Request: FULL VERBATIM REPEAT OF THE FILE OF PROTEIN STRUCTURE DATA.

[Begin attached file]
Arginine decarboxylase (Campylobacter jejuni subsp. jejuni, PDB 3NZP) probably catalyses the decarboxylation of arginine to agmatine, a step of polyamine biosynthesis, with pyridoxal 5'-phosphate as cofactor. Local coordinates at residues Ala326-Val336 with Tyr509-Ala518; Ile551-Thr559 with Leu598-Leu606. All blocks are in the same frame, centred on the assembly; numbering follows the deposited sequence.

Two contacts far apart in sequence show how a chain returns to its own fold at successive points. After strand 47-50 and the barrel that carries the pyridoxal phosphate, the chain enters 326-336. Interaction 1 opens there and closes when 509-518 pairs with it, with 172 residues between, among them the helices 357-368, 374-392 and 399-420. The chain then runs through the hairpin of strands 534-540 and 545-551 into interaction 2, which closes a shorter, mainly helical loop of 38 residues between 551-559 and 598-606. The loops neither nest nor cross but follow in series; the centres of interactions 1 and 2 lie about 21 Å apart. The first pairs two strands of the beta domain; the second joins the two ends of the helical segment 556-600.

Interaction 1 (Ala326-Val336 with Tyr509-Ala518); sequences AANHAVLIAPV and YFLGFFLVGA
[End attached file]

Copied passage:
Arginine decarboxylase (Campylobacter jejuni subsp. jejuni, PDB 3NZP) probably catalyses the decarboxylation of arginine to agmatine, a step of polyamine biosynthesis, with pyridoxal 5'-phosphate as cofactor. Local coordinates at residues Ala326-Val336 with Tyr509-Ala518; Ile551-Thr559 with Leu598-Leu606. All blocks are in the same frame, centred on the assembly; numbering follows the deposited sequence.

Two contacts far apart in sequence show how a chain returns to its own fold at successive points. After strand 47-50 and the barrel that carries the pyridoxal phosphate, the chain enters 326-336. Interaction 1 opens there and closes when 509-518 pairs with it, with 172 residues between, among them the helices 357-368, 374-392 and 399-420. The chain then runs through the hairpin of strands 534-540 and 545-551 into interaction 2, which closes a shorter, mainly helical loop of 38 residues between 551-559 and 598-606. The loops neither nest nor cross but follow in series; the centres of interactions 1 and 2 lie about 21 Å apart. The first pairs two strands of the beta domain; the second joins the two ends of the helical segment 556-600.

Interaction 1 (Ala326-Val336 with Tyr509-Ala518); sequences AANHAVLIAPV and YFLGFFLVGA